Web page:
The world has been living with low interest rates for over a decade, and it is expected that low-yield environments will continue to persist, at least in developed markets. Investing in Asian high-yield bond markets could be a way out during an uncertain environment, especially for investors who wish to generate stable income and preserve their purchasing power.
Asian high-yield bond issuers generally receive less scrutiny from market participants, including credit rating agencies and investment managers. As such, pricing inefficiencies will exist in the Asian high-yield bond market from time-to-time. In the past decade, the Asian high-yield bond market has had a significantly shorter average duration than global investment grades and United States and European high-yield markets. Asian high-yield bond markets provide a way for investors to achieve returns and lower their portfolio duration at the same time.
When it comes to Asian high-yield bonds, many investors are concerned about the default risks involving Chinese companies, but they need to keep in mind that Mainland China is the world’s third largest bond market and is still growing. With the commencement of the Bond Connect between Hong Kong and Mainland China, the Asian high-yield bond market could be assessed by more investors in the future. For investors who want to capture pricing inefficiencies in the market, the ability to accurately assess the credit quality of Asian high-yield issuers is the key to successfully investing in such bonds.
Constructing an Asian high-yield bond portfolio
In order to construct an optimal portfolio with increased returns in the Asian high-yield market, investors could begin with a top-down assessment of the corporate bond market, including a consideration of macroeconomic conditions, corporate earnings, relative valuations and expectations of future default rates. Investors could also focus on sector positioning. Different sectors perform differently in different economic cycles and sector rotations generally take place as market views of the economic cycle change. Accurate sector positioning could potentially provide investors with increased returns.
After assessing the macroeconomic environment, the next step is to conduct fundamental credit research. Asset managers usually analyse the issuer’s financial statements in an effort to understand whether its capital structure is suitable for the risk entailed in its business. They understand the issuer management’s intentions, in terms of business development and capital structure, and their ability to execute their plans. Asset managers will also view and decide the allocation to credit ratings as inherent to the fundamental credit analysis, as Asian high-yield bond market credits may have ratings that do not properly reflect their true credit quality.
A typical portfolio is constructed with a sector allocation that focuses on Asian high-yield market credit with at least 30 bond issuers. Investors should also strive for the portfolio to be well-diversified at both issuer and industry levels. After constructing the bond portfolio, investors should continually review existing holdings, including the monitoring of market risk, duration and volatility, and credit risk.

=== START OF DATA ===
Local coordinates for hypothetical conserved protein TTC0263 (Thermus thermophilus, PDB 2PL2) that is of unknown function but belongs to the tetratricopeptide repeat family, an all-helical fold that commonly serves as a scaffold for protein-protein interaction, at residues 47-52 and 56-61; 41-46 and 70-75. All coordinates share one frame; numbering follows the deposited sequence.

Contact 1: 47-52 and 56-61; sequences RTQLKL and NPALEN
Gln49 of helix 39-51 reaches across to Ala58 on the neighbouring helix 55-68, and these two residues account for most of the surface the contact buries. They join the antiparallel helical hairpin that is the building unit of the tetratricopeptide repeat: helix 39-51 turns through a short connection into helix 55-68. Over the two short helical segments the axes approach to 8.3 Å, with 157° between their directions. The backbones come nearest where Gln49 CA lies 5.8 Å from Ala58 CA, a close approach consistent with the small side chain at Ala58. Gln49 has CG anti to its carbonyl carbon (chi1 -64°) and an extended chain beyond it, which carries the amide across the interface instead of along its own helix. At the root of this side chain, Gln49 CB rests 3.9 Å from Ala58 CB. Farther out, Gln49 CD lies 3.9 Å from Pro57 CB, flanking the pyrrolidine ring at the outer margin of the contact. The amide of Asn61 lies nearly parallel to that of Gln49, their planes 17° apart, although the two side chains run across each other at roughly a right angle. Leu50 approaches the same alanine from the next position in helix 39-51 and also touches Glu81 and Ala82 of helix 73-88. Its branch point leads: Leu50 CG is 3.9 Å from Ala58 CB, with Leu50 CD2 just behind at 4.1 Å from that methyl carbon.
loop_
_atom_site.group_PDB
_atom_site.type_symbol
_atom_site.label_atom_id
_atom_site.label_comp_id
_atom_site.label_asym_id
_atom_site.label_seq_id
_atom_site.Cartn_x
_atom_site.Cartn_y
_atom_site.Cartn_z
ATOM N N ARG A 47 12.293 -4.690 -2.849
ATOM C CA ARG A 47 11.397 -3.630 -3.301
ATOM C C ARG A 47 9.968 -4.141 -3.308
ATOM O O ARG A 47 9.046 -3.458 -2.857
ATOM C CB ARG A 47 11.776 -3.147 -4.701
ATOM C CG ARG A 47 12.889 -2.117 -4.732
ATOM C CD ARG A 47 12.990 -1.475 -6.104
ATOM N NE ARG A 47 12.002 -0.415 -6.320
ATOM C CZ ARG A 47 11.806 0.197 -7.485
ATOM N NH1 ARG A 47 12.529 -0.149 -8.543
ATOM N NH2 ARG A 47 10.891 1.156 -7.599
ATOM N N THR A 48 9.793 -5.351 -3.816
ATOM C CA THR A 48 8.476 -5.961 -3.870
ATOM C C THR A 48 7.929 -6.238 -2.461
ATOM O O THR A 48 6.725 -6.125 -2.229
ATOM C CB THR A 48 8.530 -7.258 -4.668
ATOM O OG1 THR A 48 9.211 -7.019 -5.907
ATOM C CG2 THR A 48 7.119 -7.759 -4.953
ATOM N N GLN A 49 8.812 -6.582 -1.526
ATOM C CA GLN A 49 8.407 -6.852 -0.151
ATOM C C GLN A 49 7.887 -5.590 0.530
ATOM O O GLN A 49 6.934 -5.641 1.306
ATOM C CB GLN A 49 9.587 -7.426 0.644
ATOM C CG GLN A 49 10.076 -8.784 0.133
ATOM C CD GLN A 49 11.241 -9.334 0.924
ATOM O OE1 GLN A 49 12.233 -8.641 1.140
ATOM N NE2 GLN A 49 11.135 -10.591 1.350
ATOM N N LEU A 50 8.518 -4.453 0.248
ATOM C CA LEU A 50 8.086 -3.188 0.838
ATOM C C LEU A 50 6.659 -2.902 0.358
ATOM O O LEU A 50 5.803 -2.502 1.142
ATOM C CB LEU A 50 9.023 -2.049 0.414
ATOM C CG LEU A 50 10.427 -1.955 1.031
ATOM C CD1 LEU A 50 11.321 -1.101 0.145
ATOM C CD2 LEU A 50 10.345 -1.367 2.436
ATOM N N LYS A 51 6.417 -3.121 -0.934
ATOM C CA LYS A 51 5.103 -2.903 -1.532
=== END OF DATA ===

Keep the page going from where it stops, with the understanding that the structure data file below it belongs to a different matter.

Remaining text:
By using a value-driven, disciplined and diversified approach, investing in the Asian high-yield bond market can potentially provide investors with increased yields with limited volatility throughout market cycles and less duration risk than the broader Asian bond market. I believe one of the most attractive features of the Asian bond market is that it tests an investor’s ability to use diligent fundamental research to identify issuers with the credit metrics that provide additional yields to investors.
About the e-learning course
In an e-learning course entitled “Harnessing Asian Bond Market,” I share my investment experience to help participants learn more about investing in Asian bond markets. The course will benefit CPAs who would like to increase their understanding of the characteristics of Asian bonds and the strategies for investing in them. A better understanding of bond mechanisms can also benefit chief financial officers of listed companies, who may use this new knowledge to tap into Asian high-yield bond markets. The course will guide participants to identify and invest in Asian bonds through opportunities in the fixed income securities spectrum. Growing market liquidity, higher potential returns and diversification opportunities will encourage more investors to allocate their assets to Asian high-yield bond markets, which is an important asset class that we cannot ignore.
Alex Chow has extensive experience in financial markets and asset management. He works as an investment manager in a Hong Kong-based hedge fund company. Prior to joining this company, He worked with several Hong Kong-listed companies that focus on real estate projects and hedge fund investments. Chow graduated from The Chinese University of Hong Kong with major in Quantitative Finance and is a Chartered Financial Analyst, Certified Financial Risk Manager and a member of Hong Kong Mensa.